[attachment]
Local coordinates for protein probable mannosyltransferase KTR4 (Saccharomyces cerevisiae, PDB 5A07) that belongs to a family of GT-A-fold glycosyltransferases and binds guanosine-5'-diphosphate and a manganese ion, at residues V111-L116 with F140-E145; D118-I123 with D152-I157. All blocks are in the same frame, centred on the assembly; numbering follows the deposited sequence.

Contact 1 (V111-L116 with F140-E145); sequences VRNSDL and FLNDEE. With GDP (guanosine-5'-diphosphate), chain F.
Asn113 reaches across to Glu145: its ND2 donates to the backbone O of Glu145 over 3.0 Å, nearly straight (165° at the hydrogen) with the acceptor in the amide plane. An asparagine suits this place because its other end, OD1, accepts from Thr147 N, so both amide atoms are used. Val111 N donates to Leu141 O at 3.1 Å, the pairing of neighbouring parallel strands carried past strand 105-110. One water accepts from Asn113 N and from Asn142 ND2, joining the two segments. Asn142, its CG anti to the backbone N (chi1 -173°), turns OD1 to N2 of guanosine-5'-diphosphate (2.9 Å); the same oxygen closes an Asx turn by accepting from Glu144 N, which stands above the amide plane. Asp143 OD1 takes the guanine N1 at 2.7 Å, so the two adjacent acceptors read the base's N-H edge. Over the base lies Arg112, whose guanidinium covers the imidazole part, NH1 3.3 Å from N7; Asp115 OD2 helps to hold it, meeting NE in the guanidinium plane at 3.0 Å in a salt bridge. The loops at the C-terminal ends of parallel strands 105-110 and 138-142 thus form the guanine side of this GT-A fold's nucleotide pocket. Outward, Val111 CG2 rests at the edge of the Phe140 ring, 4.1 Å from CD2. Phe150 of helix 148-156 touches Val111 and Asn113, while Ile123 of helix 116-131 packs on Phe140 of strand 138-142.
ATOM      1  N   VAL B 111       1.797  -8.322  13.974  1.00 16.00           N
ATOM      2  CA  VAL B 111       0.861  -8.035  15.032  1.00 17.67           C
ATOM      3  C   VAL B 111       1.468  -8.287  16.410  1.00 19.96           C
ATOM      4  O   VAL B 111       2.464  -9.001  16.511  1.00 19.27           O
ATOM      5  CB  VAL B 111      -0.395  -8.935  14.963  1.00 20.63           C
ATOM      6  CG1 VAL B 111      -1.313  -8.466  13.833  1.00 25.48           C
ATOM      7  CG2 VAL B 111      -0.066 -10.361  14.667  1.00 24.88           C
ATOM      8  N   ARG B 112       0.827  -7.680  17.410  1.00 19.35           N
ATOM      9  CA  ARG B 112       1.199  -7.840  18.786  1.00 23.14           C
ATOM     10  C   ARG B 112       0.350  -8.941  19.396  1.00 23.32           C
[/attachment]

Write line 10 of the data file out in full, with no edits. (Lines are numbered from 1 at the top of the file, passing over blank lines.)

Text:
ATOM      7  CG2 VAL B 111      -0.066 -10.361  14.667  1.00 24.88           C